Gaia — a young artist who's the brains behind a massive mural project around Baltimore's Station North neighborhood — likes to say the work isn't a traditional political statement. Yet listen to him talk, and he sounds a little bit like a community organizer with an awful lot of spray paint.
"What were doing here is creating a social bridge, connecting different socioeconomic backgrounds," Gaia said of the more than 20 murals and sculpture pieces scattered through the arts district and the nearby Greenmount West neighborhood. "I want people to cross that divide that often exists in Baltimore."
Since early February, the 23-year-old Maryland Institute College of Art graduate has been living and breathing Open Walls Baltimore, a series of public art projects covering everything from an abandoned fried-chicken restaurant to a bustling parking garage to the sides of modest East Baltimore row homes.
This weekend, some of the mural painters were still atop basket cranes, putting the finishing touches on their brick canvases as the artists and the community celebrated the end of the project with a block party complete with live music and, of course, more art.
As an art student, Gaia made a name for himself in Baltimore, painting haunting and surreal images on many of Baltimore's vacant properties — often under the cover of darkness and without permission. His professional name, Gaia, stemmed from his need to remain anonymous.
But this time around, Gaia's work is far from underground. Open Walls has the cooperation of the city and was funded in part by grants from the National Endowment for the Arts and PNC Bank. Handling the logistics and the budget, Ben Stone, the executive director of Station North Arts & Entertainment Inc., and project manager Rebecca Chan were also driving forces behind Open Walls.
"I'm not an anti-establishment kind of guy. I don't do this to stick it to the man," Gaia said. "I do this because the American real estate market as it is allows for a tremendous amount of inert space that exists while a neighborhood waits to change. In the meantime, there is a tremendous potential that's totally untapped."
With nearly $100,000 in outside funding, the Open Walls staff was able to recruit a mix of local, national and international artists, Stone said. The works have started to make Station North's gritty exteriors match its increasingly arts-focused interiors.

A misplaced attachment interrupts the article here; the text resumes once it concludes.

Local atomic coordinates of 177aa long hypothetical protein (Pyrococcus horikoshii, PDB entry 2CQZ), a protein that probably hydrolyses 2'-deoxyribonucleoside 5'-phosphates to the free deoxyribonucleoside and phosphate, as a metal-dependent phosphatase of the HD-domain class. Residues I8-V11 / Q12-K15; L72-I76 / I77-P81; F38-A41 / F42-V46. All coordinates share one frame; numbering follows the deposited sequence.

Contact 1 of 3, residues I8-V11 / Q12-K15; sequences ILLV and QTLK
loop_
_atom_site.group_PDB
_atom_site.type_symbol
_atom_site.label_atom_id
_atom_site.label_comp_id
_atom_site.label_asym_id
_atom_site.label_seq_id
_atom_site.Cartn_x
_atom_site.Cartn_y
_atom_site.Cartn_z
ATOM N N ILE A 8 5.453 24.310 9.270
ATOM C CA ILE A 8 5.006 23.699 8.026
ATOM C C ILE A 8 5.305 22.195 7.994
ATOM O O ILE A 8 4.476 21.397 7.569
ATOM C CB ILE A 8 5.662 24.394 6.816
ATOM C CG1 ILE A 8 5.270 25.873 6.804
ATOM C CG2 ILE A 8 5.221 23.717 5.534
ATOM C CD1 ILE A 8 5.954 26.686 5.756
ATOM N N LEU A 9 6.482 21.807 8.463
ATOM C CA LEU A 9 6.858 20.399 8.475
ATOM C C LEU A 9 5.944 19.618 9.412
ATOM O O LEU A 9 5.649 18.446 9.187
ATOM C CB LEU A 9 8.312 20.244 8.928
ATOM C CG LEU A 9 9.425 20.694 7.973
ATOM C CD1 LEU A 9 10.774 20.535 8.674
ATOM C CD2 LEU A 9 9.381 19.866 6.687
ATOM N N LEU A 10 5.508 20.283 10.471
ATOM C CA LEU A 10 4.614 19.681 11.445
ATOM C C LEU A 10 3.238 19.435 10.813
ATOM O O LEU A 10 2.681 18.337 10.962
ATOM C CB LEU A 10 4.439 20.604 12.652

Baltimorean Josh Van Horne painted a giant digital or QR code, which links viewers to animation on the Internet, on a wall near the headquarters of the city school system. Portuguese artist Alexandre "Vhils" Farto carved a visage out of the brick wall along the 1500 block of Calvert Street. New Orleans-based artist Momo painted giant radials of color across a new housing complex at Oliver Street and Greenmount Avenue. And local artist Gary Kachadourian installed monochromatic sculptures of things found on a construction site on a lot at Barclay and East Lanvalle streets.
As a former administrator with the Baltimore Office of Promotion and the Arts, Kachadourian is no stranger to public art projects. He led the city's mural projects for nearly a decade but was still impressed with the Open Walls Baltimore project.
"This is certainly one of the biggest and most ambitious public painting projects in Baltimore in years," Kachadourian said. "They created a lot of work over a large area in a very short amount of time."
While the artists, their affluent friends and community came together for a boisterous block party to celebrate the Open Walls on Friday, Gaia said the project hasn't been without its detractors.
"It's been genuinely positive, but there is definitely a lot of latent fear of gentrification and displacement," he said. "But this is just one small mechanism in a giant redevelopment scheme for this neighborhood. ... I'm trying to find a balance between outreach and really good art."
Part of that balance was making art that resonated with the area, especially in the blighted Greenmount West neighborhood. Arizona painter Chip "Jetsonorama" Thomas created a giant portrait of Tony Divers, known as Mr. Tony, a lifelong resident of the neighborhood who raises pigeons. Another artist from New York, Chris Stain, stenciled a familiar urban scene of a young boy on a bike.
"I just don't want it to seem like a soft, wishy-wash mural project," Gaia said. "We have done some pretty incredible, aesthetically pleasing work, but we have also produced something that's very pertinent and specific, which always a challenge for public art."
What's next for Gaia? He's currently working on a project for the Brooklyn Academy of Music, but when asked about Baltimore, he stops and thinks.
"Maybe I'll get into real estate," he said wistfully.
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